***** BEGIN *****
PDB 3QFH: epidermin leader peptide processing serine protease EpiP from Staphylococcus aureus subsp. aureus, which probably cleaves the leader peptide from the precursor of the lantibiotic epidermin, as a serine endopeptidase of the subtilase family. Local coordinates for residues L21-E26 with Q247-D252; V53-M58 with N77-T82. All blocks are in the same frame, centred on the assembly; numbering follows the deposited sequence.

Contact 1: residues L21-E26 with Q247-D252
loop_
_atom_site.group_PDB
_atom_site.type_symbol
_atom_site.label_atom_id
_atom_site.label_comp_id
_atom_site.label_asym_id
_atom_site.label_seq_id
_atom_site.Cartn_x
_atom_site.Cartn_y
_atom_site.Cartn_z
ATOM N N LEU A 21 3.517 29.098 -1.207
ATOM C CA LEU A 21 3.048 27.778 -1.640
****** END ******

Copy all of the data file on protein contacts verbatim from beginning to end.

PDB 3QFH: epidermin leader peptide processing serine protease EpiP from Staphylococcus aureus subsp. aureus, which probably cleaves the leader peptide from the precursor of the lantibiotic epidermin, as a serine endopeptidase of the subtilase family. Local coordinates for residues L21-E26 with Q247-D252; V53-M58 with N77-T82. All blocks are in the same frame, centred on the assembly; numbering follows the deposited sequence.

Contact 1: residues L21-E26 with Q247-D252
loop_
_atom_site.group_PDB
_atom_site.type_symbol
_atom_site.label_atom_id
_atom_site.label_comp_id
_atom_site.label_asym_id
_atom_site.label_seq_id
_atom_site.Cartn_x
_atom_site.Cartn_y
_atom_site.Cartn_z
ATOM N N LEU A 21 3.517 29.098 -1.207
ATOM C CA LEU A 21 3.048 27.778 -1.640